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170 years ago today: Mormon Tabernacle Choir created less than a month after pioneers' arrival

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The Mormon Tabernacle Choir was created less than one month after the pioneers arrived in the Salt Lake Valley.

"Under the direction of church President Brigham Young, a small choir was formed which first sang at a conference of the church on August 22, 1847, just 29 days after the first pioneers arrived," according to an article on mormontabernaclechoir.org.

The article includes a 3-minute recording of that inaugural performance.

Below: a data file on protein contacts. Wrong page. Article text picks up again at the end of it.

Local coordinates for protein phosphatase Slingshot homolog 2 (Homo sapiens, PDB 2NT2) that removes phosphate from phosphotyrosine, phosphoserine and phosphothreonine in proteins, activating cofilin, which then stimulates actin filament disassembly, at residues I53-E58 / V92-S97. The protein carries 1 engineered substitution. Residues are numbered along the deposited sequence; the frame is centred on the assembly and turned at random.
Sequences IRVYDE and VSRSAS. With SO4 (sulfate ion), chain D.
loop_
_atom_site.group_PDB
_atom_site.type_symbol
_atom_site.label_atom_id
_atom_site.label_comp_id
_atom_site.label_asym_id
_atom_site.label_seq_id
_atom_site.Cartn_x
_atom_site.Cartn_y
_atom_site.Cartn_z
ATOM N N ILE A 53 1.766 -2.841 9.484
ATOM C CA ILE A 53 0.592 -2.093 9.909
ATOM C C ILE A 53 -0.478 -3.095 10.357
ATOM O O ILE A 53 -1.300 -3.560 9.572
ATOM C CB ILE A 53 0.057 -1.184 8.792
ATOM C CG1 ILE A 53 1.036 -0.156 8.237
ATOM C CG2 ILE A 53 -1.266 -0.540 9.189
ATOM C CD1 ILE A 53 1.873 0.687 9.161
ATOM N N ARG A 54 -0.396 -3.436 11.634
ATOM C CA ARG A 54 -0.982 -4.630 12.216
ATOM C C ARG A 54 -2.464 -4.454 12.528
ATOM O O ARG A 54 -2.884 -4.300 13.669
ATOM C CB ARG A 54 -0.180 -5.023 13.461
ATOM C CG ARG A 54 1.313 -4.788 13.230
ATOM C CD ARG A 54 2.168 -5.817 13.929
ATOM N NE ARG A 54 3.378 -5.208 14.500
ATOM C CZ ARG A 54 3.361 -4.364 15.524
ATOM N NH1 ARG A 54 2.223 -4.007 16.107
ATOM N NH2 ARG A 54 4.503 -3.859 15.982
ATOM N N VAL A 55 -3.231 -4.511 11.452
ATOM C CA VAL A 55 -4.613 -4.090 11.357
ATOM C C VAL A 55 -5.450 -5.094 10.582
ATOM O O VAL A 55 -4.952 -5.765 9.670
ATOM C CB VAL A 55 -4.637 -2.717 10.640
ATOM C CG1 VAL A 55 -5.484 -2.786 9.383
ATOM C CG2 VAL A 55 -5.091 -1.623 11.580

John Parry, an early Welsh convert, was the first director of the choir. In 1849, he directed 85 Welsh Saints in several musical numbers at general conference, the Church News reported in 2014.

Many of those Welsh converts, the first group of non-English-speaking members in the LDS Church, came to Utah with missionary Dan Jones and his wife, the choir's website reports.

From those humble beginnings, the choir has established a longstanding broadcast in "Music and The Spoken Word" with global reach.

And while the choir has toured and performed across the world, one United States president gave the 360-voice group an honored nickname staking his nation's claim on the choir, Scott Barrick, general manager of the Mormon Tabernacle Choir, said in a YouTube video.

"The choir has become known as 'America's Choir,' a nickname given to them by President Ronald Reagan, and one for which they are known around the world," Barrick said in the video.